Most of these mistakes occur because clinicians are reluctant to order adequate or proper diagnostic procedures. Additionally, many people regrettably have both a misdiagnosis and a delayed diagnosis, when a misdiagnosis eventually leads to delayed diagnoses of the correct and actual disease.
Medical professionals' mistakes in reading tests or x-rays, losing test findings, or not performing the right tests are major causes of misdiagnoses and subsequent delays in treatment. These kinds of claims are frequently connected to conditions like:
- Aortic dissection.
- Breast cancer.
- Pulmonary embolism.
- Lung cancer.
- Colorectal cancer.
- Prostate cancer.
- Testicular cancer.
- Cervical cancer.
Unfortunately, nurse practitioners in certain clinics also work closely with patients in person before or after consulting with a physician, so these mistakes are not merely restricted to doctors. Since they lack similar training as doctors, nursing practitioners are also susceptible to making errors in diagnosis. Delays in diagnosis could involve several medical specialists and have an impact on the patient's health.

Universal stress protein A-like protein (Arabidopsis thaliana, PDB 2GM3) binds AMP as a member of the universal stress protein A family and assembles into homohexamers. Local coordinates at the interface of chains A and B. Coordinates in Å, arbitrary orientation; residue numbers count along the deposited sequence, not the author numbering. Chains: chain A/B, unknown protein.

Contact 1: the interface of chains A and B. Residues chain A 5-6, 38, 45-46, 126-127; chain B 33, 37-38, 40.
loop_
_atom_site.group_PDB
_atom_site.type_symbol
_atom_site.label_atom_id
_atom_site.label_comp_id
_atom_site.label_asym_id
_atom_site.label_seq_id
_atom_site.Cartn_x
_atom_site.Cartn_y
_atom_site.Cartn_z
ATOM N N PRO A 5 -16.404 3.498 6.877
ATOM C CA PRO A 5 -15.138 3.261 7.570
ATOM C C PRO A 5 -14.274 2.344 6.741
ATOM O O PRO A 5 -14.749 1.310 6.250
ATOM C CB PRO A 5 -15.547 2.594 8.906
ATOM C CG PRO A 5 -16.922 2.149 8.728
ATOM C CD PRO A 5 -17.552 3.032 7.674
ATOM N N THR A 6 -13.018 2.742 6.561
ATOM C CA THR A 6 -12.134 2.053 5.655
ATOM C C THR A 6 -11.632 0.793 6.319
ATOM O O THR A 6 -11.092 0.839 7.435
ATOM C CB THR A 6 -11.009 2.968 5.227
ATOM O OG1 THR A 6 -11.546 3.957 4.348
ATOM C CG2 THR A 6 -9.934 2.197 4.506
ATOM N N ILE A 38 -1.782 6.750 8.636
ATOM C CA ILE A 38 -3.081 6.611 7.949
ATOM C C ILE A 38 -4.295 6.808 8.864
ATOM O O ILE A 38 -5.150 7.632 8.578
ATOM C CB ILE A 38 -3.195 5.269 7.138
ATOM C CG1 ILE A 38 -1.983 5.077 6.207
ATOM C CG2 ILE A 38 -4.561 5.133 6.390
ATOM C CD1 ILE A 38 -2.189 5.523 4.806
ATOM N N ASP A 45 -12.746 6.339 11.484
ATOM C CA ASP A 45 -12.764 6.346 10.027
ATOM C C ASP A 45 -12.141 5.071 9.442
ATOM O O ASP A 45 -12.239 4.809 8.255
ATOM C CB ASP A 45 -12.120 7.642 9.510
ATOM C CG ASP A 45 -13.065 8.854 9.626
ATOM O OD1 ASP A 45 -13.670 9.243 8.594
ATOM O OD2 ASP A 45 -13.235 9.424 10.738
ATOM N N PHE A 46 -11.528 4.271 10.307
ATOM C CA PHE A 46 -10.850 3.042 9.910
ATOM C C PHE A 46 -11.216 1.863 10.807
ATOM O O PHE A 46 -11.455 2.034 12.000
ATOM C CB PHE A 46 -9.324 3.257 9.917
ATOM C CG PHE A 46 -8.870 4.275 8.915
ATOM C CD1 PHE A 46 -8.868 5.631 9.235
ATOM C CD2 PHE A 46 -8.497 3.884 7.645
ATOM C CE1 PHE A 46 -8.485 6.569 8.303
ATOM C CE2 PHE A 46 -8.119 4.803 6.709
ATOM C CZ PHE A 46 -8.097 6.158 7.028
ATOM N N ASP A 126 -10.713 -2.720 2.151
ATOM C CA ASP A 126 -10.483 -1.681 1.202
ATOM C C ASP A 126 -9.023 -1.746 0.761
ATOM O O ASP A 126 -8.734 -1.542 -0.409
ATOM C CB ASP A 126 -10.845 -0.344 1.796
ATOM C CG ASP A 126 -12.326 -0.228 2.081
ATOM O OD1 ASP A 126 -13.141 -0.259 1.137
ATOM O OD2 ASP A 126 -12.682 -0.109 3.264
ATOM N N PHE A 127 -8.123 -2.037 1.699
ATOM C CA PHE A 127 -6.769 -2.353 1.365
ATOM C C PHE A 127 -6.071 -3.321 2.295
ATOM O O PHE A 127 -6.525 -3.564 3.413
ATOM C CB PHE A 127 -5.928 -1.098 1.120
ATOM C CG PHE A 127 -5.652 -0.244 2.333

Building a Solid Case for Medical Malpractice
If a patient's medical team's negligence was directly to blame for the errors, they are most likely to file a claim for medical malpractice after delayed diagnoses. Or, to put it another way, the physician must have failed in his or her responsibility to that patient.
Additionally, patients should be able to demonstrate that the error directly caused their damages. This might entail more medical costs, lost wages, or suffering and pain. Let's look more closely at the two crucial components for developing a solid medical malpractice case after delayed diagnoses.